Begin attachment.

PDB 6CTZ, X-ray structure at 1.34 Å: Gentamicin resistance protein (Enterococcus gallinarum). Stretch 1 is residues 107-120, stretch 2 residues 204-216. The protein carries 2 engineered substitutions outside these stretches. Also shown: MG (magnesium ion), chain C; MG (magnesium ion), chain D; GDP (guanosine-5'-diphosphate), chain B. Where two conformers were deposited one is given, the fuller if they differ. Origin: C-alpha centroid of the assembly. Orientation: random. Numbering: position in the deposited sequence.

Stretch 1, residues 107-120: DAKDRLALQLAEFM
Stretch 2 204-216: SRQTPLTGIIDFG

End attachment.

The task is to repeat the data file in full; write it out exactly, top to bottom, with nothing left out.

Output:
PDB 6CTZ, X-ray structure at 1.34 Å: Gentamicin resistance protein (Enterococcus gallinarum). Stretch 1 is residues 107-120, stretch 2 residues 204-216. The protein carries 2 engineered substitutions outside these stretches. Also shown: MG (magnesium ion), chain C; MG (magnesium ion), chain D; GDP (guanosine-5'-diphosphate), chain B. Where two conformers were deposited one is given, the fuller if they differ. Origin: C-alpha centroid of the assembly. Orientation: random. Numbering: position in the deposited sequence.

Stretch 1, residues 107-120: DAKDRLALQLAEFM
Stretch 2 204-216: SRQTPLTGIIDFG